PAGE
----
Statistics show that the cost of education is on the rise and many South African parents do not know what they can expect to pay for their children’s education in the years to come. Educating our children is certainly a priority for most parents in South Africa, but it is also a huge source of financial strain and stress.
Anine Theron, Associate Director and Trust officer in our Somerset West Office, discusses the high cost of educating children and the importance of an early savings plan.
Statistics show that the cost of education is on the rise and many South African parents do not know what they can expect to pay for their children’s education in the years to come. Educating our children is certainly a priority for most parents in South Africa, but it is also a huge source of financial strain and stress. Relying only on your salary to finance your children’s education is becoming increasingly difficult, if not impossible. The problem is that the cost of education grows at a higher rate than the average salary (and inflation in general). Over time, the fact that costs grow at a faster pace than your salary, effectively means that more and more of your salary will have to be set aside for your children’s education. From month to month we absorb the cost, tweaking our budgets to accommodate the ever-increasing expense until it catches up with us. It is therefore advisable to rather start saving as early as possible for children’s education as it will relieve the future financial pressure of covering rising education costs. It is not just parents who should do this; grandparents that are able to can consider putting a monthly saving away to help pay for their grandchildren’s education.
I have two children at school now – Evert is in Grade 6 and Christi is in Grade 3. Getting children accepted into schools nowadays is highly stressful for most parents. You have to live within certain catchment areas, your children have to fit into a set of strict criteria and you often have to weigh up what you want for your children against practical considerations. That’s just the beginning, and soon it gives way to something that is far more stressful in the long run: paying for all of the costs involved in educating your children! I suspect that I am not alone in initially feeling rather overwhelmed at the thought of having to finance my children’s education. We all want to empower our children by giving them the best possible education and a debt-free start in life, but we often get stuck when it comes to saving for their education and estimating how much it will all cost.
According to Statistics South Africa, the cost of school fees has been increasing by close to 9% per year over the long term, relative to the rate of inflation that has averaged 6%. The most recent survey, conducted in March this year, showed that education costs increased by 4.1% in 2021; this is against a rise in costs of 6.4% in 2020. It seems that due to concerns around the impact that higher costs would have on families during the Covid-19 pandemic, many schools implemented marginal increases in 2021. It is however safe to assume that education inflation will revert to its long-term average in future.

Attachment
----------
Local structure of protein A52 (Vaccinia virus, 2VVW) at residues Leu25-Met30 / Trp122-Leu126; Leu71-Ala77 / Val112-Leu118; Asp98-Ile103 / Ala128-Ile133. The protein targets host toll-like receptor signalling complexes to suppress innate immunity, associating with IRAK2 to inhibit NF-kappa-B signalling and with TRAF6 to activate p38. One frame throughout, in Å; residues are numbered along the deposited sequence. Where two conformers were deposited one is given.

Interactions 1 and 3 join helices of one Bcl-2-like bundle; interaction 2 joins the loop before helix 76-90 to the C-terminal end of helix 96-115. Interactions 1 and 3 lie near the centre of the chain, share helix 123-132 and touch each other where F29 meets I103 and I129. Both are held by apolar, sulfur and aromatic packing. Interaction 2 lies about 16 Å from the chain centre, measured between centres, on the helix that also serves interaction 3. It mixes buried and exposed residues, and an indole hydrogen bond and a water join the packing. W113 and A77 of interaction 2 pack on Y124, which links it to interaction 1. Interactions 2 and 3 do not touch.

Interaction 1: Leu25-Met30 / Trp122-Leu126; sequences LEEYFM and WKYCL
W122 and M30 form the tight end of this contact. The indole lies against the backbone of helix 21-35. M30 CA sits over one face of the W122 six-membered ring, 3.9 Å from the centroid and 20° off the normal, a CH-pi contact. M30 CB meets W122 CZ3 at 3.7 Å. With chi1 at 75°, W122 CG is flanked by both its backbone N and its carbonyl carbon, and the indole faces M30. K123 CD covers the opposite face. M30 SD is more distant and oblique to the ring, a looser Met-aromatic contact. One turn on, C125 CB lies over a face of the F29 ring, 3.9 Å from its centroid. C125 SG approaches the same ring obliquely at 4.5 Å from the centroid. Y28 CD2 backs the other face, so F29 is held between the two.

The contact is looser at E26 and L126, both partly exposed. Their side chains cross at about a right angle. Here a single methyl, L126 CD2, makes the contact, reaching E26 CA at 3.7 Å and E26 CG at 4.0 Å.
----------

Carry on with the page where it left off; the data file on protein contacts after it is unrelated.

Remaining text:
So, what is the cost of education these days and what is the total sum you can expect to pay out for a child’s education? It is probably more than you think it is. The following table reflects the current average education cost, according to Old Mutual. Also included in the table is what the average cost of education is projected to be 15 years from now.
|Average cost per one year of education||2021||2037|
|Public primary/high school||R44,000||R150,800|
|Private high school||R173,000||R592.700|
It is therefore likely that the total cost of education for a child can range from R1.5m – R3.5m in today’s terms, depending on whether one opts for public or private schooling. This estimation includes primary school, high school and a three-year tertiary qualification. These figures will increase considerably if a child decides to pursue a lengthy degree or postgraduate qualification. Also, not included in the aforementioned estimate is the cost of extra-curricular, school uniforms, accommodation, transport etc.
These costs can be daunting and therefore it is essential to not delay but to start saving sooner rather than later so that you have time to benefit from the magic of compounding. What should one be saving? There is no universal number and the answer will depend on your objectives and personal circumstances. We are generally better off by saving a little every month than not saving at all! One should save all you can today to ease the financial pressure in the future and to ensure children have the best possible education which will provide them with better options for their future.
There are many viable options for saving for future education expenses but investing directly into a unit trust fund gives you full control of the investment with lower fees than other education savings options that are available in the market. The fact is, you have to start saving for your children’s future the day they are born. We are not all that organised though and many of us find ourselves facing the hard reality of increasing school fees. Even then, it is never too late to start saving for the future.
I started off this article by saying that grandparents could be putting something away each month to help pay for education costs. Why do I include grandparents? Helping to pay for a grandchild’s education can bring great personal satisfaction and is a smart way for grandparents to transfer wealth. If you feel that you would like to contribute towards your grandchildren’s education, why not help by starting a monthly saving to a unit trust fund that can one day be redeemed towards funding education? Consider investing in a well-balanced, diversified portfolio of assets and encourage saving with your family.